Conflicting Objectives for U.S. in Afghanistan

President Obama’s political objectives for Afghanistan are limited and feasible, says military historian Gian Gentile, but the military’s counterinsurgency strategy and "maximalist approach of nation-building" could take a generation to achieve.

August 17, 2010

To help readers better understand the nuances of foreign policy, CFR staff writers and Consulting Editor Bernard Gwertzman conduct in-depth interviews with a wide range of international experts, as well as newsmakers.

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General David H. Petraeus, in his first extended public interviews as chief U.S. and NATO commander in Afghanistan, made news over the weekend when he argued against a hasty withdrawal of U.S. troops in July 2011 and expressed optimism that an achievement of the U.S. objectives there is possible. But Colonel Gian P. Gentile, a visiting CFR fellow who heads West Point’s military history program, says there is a mismatch between U.S. President Barack Obama’s limited political objectives in Afghanistan, which could be accomplished in some eighteen months, and the U.S. military’s "operational objectives." These objectives are "euphemistically called counterinsurgency," he says, and could take a generation to achieve. "We have the means to tactically and operationally achieve success in Afghanistan," says Gentile, but "we become mired in the tactics and operational methods of doing counterinsurgency."

How do you see the current situation in Afghanistan, and how long will the United States have to remain there?

Thinking historically, the war in Afghanistan is stalemated somewhat like Vietnam was after the Tet Offensive [in 1968]. We can stay there for a long time. Certainly the Taliban, our chief enemy there, doesn’t have the capacity to throw us out. We can accomplish President Obama’s political objectives to disrupt, disable, dismantle al-Qaeda in Afghanistan. But for us to accomplish our military’s operational objectives--which is nation-building, euphemistically called counterinsurgency--that’s not going to take eighteen months. And I don’t think it’s going to take only three to four years. It will be a generational effort. History shows the kind of commitment that’s required to accomplish that kind of objective. The problem in terms of strategy is that we have a mismatch. The president’s political objectives are actually quite limited, but his military has offered up really a maximalist operational method of nation-building to achieve those very limited political objectives. That’s the stalemated nature of the situation in Afghanistan.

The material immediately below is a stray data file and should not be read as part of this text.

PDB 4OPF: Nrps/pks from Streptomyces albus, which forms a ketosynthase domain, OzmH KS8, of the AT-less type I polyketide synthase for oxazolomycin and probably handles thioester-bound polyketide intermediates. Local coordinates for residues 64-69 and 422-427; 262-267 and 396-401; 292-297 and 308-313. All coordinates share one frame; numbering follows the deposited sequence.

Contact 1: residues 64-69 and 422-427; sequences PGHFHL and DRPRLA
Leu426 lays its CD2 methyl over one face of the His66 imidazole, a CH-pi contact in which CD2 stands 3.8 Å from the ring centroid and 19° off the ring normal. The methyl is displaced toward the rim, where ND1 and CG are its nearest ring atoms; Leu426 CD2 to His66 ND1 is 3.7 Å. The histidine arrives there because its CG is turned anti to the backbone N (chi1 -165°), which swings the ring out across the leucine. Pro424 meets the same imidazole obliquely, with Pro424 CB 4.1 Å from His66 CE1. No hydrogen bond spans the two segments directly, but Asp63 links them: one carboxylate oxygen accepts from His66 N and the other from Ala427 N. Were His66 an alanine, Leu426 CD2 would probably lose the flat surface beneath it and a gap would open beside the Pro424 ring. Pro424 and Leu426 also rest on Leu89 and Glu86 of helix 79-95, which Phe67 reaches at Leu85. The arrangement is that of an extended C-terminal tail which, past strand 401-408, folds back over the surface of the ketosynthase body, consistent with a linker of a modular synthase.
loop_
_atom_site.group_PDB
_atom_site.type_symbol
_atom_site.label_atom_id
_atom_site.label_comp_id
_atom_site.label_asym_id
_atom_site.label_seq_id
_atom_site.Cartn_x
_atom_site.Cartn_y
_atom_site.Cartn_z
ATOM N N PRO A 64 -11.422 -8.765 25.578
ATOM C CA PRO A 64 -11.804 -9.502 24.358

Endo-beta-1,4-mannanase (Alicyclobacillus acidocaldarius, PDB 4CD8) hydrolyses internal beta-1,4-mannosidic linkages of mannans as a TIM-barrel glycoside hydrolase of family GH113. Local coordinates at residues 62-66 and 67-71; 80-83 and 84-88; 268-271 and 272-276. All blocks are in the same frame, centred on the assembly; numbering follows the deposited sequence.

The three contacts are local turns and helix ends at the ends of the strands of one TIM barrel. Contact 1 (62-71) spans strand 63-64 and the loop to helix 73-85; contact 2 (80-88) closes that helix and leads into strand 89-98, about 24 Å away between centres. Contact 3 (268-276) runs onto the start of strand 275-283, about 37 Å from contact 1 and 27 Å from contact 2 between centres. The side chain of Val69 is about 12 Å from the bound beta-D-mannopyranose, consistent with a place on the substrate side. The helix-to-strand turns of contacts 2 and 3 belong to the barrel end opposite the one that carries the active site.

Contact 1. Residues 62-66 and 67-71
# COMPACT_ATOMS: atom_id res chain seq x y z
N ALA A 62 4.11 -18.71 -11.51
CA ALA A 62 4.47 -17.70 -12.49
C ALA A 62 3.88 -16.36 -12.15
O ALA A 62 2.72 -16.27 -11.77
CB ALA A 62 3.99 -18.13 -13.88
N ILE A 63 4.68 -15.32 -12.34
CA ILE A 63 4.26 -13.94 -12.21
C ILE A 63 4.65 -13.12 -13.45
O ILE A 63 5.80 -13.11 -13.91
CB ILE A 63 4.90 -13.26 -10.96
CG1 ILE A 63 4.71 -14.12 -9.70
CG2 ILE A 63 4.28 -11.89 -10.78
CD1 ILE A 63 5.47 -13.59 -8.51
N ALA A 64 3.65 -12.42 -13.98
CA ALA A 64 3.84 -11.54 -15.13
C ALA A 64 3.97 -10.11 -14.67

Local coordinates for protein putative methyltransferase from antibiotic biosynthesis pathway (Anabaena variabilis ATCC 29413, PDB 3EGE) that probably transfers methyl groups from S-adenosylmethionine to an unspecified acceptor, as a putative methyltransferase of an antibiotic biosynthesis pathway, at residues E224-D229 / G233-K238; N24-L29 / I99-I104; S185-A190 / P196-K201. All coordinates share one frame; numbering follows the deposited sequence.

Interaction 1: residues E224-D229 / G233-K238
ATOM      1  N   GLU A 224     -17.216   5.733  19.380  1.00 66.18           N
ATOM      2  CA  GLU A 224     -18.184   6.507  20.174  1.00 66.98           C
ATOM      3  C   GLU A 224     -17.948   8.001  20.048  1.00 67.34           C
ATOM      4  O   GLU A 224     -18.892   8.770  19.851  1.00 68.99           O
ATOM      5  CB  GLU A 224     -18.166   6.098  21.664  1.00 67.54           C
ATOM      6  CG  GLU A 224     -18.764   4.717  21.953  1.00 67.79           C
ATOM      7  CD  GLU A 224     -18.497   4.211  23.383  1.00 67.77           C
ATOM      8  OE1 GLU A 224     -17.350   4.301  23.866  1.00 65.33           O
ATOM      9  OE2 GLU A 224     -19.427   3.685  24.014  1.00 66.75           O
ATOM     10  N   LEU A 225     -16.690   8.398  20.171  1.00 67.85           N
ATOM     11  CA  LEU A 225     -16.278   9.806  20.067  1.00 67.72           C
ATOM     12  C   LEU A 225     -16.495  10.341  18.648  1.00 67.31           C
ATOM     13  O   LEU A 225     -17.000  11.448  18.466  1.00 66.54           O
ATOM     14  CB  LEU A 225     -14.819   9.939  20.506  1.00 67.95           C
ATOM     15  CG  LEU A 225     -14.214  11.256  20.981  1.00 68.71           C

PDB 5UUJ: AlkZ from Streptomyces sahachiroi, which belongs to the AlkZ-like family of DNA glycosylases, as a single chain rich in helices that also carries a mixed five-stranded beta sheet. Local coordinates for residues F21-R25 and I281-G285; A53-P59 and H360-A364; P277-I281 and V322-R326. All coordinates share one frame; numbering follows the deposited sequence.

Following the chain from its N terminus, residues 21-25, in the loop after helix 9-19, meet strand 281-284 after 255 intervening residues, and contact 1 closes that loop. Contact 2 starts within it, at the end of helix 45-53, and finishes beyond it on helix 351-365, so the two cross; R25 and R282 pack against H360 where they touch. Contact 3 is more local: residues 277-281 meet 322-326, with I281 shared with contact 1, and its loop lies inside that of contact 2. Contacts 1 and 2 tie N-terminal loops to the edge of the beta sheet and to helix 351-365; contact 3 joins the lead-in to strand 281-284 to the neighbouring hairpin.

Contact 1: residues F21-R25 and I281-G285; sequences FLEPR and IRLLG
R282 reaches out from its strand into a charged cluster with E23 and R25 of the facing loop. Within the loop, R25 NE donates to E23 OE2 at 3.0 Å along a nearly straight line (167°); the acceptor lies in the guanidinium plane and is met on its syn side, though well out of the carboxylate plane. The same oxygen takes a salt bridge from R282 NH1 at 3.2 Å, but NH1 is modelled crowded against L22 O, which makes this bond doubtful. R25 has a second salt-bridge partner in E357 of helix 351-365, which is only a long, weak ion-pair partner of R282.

The American army has convinced itself if it just tries a little bit harder, if it gets a better general or two, gets a few more brigades, then it really can make counterinsurgency, aka nation-building, work.